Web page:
Now when we reevaluate the “victim” in this case, is it okay for RIchard Warman to do exactly the same thing to other individuals and then whine about it when it gets reciprocated. I am overjoyed by the fact that the CRTC did not buckle to the false image of public opinion that the media created in their patchy reporting of the incident.

    At least the next time around when Mr. Warman tried to bring this issue to the CRTC again, the other parties will have the chance to introduce this type of information to counter his. I wonder what the CRTC would think knowing this.

    And speaking of missing information, I wonder how the CRTC would feel finding out that Mr. Farber was a little less than honest on his affidavit when he stated that he was a qualified expert in the field of hate, etc,etc….

    Would the give his affidavit the same weight if he didn’t leave out that the last time he tried to testify (in 1999 – Skinhead/Roma cse), he was disqualified as an expert because he had made comments to the media that indicated that he is dangerously biased would likely say anything to get “racists” nailed. [ link ]

    There is no information to show he has been requalified as an expert witness since then. And the fact that he decided to dive into an ex parte application shows that his heart is not in the right place.

  2. tech writer
    I put the above article (not the follow-on comments) together with other articles in this blog, to get the following:

    Large carrier \”shapes\” bandwidth to give preferential treatment to certain packets and give disadvantageous treatment of packets containing \”TV\” shows, music, and other material from their competitors (or competitors of the carrier\’s partners).

    Smaller carrier or ISP \”shapes\” bandwidth by blocking (giving disadvantageous treatment to) packets from what somebody decides are \”hate sites\” (whether from outside the country or not).

    Seems to be a certain parallel. You can decide whether it might hold up.

    But the thing that would concern me, if the parallel did hold up (the one being used to justify the other) is that the next step is:

    If you CAN actively exclude content from the availability to a Canadian audience – have the physical ability and are legally permitted to do so – then you WILL eventually be made to exclude content, to censor what the little Canadians are allowed to see. For their own good, of course. I still can\’t legally get HBO, so there\’s precedent, regardless of the context or the pretext.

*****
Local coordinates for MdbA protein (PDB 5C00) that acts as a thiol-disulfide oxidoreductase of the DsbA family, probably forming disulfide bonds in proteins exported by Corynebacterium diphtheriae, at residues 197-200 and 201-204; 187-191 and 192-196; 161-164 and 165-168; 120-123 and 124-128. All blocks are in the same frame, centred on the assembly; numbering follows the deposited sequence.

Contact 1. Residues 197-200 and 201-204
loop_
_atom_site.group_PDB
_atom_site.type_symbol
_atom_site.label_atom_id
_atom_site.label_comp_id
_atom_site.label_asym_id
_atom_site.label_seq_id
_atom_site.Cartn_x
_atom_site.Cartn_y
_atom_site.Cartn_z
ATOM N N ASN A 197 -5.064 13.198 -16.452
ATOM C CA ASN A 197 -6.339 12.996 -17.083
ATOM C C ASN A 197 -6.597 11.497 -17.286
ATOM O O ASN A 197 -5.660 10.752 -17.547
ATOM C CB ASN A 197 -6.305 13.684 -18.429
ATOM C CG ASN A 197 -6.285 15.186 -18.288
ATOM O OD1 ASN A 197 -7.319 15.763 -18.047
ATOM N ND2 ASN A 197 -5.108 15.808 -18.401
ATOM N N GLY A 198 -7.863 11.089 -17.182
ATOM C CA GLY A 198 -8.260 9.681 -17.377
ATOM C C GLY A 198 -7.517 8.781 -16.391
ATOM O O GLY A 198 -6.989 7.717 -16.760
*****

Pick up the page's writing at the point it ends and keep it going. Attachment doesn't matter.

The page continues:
Wouldn\’t be long after that that we\’d be in the same boat as citizens of mainland China, allowed to hear and see only the party line via the state-controlled (version of the) internet.

    I might have a different take if hate sites (and others) were able/allowed to push their content into my face, but as long as I have a choice about what I read, and as long as I and others can use our own websites and blogs to comment on the nature of the offending sites and undermine their arguments, we can exercise social pressure against them.

    I\’ve never met a bureaucrat, politician, or corporate honcho whom I trust to control what I see and read. I\’ve never encountered a situation where I am better off not being able to know about something, according to somebody else\’s decision regarding what\’s good for me.

    It\’s sad, and a little frightening to be in the minority in that respect.

    One possibility that ISPs might consider is to implement \”grading\” of sites and content by users to build up a picture or recommendation based on reviewers comments and numeric ratings in several categories. Let parents then screen what their youngsters see, according to the reviews and standardized ratings. If there\’s no review, then block it auomatically until you\’ve seen it yourself and decided whether it\’s something you want your kid reading/watching… but do the blocking at your house, not at the Canadian border nor at my ISP.

    So, in summary, I\’m against anything that sets or reinforces a precedent whereby carriers are allowed (let alone required) to censor and block content. Keep it like snail-mail and couriers – content is not the carrier\’s business or responsibility. Only exceptions are materials hazadous to the carrier itself.

  3. Commentary
    I think it’s pretty obvious,and I hope that most who saw it realized that the “Fairness Fairy'” comments above, are supportive of the misue of internet technology by hateful, miscreant types.

    One example of the misinformation offered, was an attempt to minimize explicit death threats that Mr. Wareman received.

  4. common carrier?
    Would this filtering potentially risk the ISPs’ common carrier status? If they start filtering this, can they be forced to filter other things? Is there any liability in NOT filtering (like they have in the past), or is this mostly for PR or morality?

  5. Law is Cool says:

    What about the Others
    What is most interesting for us is to observe whether such protections will be extended towards marginalized communities that do not share public sympathies, i.e. the recent CIC case against Maclean’s.

    We wait and observe.